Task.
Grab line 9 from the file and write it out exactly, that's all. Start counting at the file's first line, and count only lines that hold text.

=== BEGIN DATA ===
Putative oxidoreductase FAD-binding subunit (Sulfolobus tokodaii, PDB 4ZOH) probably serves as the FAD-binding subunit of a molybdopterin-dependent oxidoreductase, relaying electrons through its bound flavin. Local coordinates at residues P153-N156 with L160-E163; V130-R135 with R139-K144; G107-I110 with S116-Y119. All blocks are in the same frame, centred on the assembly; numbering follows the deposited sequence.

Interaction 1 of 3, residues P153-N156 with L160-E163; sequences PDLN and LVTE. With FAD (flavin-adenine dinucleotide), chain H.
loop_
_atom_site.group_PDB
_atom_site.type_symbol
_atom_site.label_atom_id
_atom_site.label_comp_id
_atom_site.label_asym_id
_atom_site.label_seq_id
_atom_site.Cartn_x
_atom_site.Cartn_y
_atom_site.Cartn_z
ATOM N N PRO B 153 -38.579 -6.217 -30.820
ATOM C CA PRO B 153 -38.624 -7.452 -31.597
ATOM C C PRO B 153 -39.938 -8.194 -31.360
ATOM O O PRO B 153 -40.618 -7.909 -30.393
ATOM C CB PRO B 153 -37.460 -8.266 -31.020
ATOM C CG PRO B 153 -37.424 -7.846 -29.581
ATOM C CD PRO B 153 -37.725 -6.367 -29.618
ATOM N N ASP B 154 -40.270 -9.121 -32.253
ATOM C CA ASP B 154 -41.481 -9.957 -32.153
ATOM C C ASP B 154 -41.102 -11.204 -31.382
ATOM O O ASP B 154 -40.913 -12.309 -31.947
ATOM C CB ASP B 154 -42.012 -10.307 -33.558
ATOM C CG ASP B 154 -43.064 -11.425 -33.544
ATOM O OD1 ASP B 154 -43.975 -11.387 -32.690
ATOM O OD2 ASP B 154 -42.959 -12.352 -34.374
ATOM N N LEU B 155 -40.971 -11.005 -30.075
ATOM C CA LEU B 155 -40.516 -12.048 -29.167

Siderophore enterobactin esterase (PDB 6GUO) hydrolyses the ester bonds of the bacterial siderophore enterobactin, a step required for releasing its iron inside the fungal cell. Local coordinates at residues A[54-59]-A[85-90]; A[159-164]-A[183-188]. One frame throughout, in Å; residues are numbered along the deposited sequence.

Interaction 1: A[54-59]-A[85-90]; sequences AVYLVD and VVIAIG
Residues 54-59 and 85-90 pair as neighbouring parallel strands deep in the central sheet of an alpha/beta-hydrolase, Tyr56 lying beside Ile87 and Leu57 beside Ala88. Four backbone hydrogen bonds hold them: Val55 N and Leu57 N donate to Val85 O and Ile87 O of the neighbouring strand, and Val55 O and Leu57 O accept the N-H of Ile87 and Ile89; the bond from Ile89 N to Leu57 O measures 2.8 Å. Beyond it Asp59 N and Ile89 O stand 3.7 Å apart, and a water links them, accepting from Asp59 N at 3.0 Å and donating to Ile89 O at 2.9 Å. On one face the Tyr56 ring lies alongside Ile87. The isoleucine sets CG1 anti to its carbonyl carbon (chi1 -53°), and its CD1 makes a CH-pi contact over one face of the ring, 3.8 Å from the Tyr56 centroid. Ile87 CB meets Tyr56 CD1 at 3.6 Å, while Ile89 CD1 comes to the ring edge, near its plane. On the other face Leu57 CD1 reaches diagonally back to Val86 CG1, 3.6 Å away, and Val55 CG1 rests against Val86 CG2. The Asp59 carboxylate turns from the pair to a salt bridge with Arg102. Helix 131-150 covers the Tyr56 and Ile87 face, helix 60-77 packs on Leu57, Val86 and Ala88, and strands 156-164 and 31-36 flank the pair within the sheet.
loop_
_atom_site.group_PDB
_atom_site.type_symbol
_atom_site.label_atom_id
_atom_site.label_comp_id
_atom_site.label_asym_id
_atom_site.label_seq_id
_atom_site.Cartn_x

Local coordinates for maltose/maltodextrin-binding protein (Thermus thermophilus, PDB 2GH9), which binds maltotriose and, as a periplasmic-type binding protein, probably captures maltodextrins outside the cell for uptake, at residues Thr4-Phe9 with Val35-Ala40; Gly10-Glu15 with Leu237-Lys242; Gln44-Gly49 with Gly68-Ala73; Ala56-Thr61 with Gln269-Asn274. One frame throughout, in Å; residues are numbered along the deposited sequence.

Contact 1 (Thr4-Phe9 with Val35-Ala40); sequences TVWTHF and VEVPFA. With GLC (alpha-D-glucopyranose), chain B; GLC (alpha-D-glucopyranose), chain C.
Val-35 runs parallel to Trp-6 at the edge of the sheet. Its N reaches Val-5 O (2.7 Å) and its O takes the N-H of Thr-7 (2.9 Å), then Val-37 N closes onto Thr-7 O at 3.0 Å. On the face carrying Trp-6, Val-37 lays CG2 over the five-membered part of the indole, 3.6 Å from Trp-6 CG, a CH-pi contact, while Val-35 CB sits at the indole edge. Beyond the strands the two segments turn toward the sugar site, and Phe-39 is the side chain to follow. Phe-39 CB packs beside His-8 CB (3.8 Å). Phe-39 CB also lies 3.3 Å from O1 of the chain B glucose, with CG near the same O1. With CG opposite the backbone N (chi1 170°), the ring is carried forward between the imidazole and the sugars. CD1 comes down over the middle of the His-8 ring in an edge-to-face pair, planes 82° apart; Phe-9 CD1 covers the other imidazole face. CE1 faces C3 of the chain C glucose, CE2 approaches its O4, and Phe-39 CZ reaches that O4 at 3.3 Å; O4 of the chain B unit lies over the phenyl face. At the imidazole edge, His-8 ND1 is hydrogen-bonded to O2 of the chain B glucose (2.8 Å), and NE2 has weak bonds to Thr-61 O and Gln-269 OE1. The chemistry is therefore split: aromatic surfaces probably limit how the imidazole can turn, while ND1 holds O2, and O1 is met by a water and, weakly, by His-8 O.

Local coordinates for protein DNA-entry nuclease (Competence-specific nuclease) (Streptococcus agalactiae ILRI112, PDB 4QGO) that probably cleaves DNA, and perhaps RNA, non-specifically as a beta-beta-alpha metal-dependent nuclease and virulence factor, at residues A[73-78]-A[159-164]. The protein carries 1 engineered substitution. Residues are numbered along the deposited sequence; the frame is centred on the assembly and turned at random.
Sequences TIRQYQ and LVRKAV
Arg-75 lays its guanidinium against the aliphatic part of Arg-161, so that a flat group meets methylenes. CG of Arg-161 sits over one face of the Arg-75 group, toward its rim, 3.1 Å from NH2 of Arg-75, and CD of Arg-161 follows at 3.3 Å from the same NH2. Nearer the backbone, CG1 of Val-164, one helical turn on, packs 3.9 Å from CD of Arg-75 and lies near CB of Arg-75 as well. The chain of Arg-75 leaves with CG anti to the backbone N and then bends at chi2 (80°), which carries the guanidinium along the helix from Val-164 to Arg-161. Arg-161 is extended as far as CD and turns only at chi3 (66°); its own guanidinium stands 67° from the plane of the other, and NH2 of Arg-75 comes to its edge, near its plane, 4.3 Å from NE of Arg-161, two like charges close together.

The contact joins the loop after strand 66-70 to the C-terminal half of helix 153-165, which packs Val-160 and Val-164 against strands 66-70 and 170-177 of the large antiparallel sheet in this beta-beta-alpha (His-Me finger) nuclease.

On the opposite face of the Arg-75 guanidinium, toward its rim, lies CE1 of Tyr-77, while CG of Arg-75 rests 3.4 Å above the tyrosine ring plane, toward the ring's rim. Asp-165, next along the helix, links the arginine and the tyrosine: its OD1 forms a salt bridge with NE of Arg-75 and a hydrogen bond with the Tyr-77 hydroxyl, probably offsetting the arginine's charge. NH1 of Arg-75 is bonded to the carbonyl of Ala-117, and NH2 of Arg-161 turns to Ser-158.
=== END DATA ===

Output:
_atom_site.label_seq_id